- Contributed by
- People in story:
- Marcia Matthews & her family
- Location of story:
- Background to story:
- Article ID:
- Contributed on:
- 25 February 2005
Mrs M Matthews told this story to a People's War volunteer at the Longdon Age COncern Day Centre. She is accepts the terms and conditions of the website.
Our family had a farm in a small village in Devon. We all lived there together: my brother was 16 years older than me and deaf, so he stayed home to help my dad on the farm. We had landgirls and PoWs to help out as well.
In late 1943, when I was about 11, our farm was surrounded by Yanks. The US troops were segregated into two camps: all the white soldiers were in huts further away in Stover, whilst the black troops were camped in tents all along the roads about our farm. I used to get sweets from them. Mum would send me to visit the black soldiers in camp and invite them to our house for tea. She used to welcome them saying ‘they’re all God’s people, black or white’.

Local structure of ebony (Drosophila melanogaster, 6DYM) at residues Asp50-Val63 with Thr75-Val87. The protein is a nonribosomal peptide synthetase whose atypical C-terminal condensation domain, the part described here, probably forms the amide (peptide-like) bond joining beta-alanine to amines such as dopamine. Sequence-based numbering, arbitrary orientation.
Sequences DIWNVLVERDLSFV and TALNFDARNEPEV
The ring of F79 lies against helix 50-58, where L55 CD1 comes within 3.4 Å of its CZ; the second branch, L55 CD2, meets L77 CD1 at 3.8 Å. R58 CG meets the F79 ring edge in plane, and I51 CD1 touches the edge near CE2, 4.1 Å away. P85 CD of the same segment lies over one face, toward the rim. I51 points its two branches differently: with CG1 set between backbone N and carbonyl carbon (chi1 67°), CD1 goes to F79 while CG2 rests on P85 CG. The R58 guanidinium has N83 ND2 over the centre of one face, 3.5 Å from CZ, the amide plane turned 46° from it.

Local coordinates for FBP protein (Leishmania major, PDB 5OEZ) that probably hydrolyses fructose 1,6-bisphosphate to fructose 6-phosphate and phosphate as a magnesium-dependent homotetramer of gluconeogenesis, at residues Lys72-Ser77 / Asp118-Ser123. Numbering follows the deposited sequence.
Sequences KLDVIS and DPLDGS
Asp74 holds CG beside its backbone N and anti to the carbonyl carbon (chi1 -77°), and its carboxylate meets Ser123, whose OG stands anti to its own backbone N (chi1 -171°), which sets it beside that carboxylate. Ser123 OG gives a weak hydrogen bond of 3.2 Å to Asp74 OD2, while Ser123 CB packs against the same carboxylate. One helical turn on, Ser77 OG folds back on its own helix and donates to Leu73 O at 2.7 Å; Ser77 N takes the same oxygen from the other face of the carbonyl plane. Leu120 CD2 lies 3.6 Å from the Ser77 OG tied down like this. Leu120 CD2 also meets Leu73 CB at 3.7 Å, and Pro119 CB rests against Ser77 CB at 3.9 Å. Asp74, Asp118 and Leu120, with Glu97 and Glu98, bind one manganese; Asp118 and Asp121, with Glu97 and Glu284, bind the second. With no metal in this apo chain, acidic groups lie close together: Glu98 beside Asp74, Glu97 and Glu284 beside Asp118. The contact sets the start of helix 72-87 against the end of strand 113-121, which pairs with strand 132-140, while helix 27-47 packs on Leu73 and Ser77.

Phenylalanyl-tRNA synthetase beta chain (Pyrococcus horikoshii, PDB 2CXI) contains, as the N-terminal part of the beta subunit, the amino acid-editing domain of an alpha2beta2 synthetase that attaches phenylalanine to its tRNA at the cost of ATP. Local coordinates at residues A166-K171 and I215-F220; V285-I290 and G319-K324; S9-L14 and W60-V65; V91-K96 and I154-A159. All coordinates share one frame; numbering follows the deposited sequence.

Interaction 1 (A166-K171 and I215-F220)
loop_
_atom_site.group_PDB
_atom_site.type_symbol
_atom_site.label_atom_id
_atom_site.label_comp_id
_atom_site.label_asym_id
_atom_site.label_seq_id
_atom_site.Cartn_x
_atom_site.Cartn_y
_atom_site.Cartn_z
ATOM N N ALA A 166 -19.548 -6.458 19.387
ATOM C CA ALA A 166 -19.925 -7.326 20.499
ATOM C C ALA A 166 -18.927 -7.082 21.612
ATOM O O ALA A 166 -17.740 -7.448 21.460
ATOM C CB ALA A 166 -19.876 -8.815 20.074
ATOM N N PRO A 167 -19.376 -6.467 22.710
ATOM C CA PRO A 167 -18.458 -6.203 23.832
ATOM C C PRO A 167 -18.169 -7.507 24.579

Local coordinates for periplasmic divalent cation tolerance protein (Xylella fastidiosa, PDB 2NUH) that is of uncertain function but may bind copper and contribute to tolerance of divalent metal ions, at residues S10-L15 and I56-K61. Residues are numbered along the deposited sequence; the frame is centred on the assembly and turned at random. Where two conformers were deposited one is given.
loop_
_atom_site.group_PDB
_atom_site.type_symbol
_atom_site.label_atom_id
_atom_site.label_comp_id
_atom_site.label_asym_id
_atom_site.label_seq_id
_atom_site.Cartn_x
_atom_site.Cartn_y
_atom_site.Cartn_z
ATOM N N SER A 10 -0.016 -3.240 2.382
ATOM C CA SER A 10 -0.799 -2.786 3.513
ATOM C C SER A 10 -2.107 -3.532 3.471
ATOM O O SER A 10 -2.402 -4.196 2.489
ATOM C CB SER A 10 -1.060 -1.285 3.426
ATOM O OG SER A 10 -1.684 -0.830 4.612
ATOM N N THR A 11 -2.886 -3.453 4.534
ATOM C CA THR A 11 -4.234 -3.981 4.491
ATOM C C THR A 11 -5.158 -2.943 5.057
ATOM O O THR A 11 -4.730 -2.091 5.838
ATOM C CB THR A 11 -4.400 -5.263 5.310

Mum would play the piano, dad would play darts and my brother and grandmother would play cards. We’d have about 20 round each visit and we’d have such a good time — stay up until 2am! All the soldiers would bring a little something as a gift and we’d entertain them. One of them once asked my mum if he could take me to the cinema, just to have someone to watch the film with. They were quite lonely.
When D-Day came, they all went away to fight in France and it was all very flat round about. We missed them, but 2 soldiers did write back to my Mum to tell her they’d survived D-Day which we were very pleased to hear.
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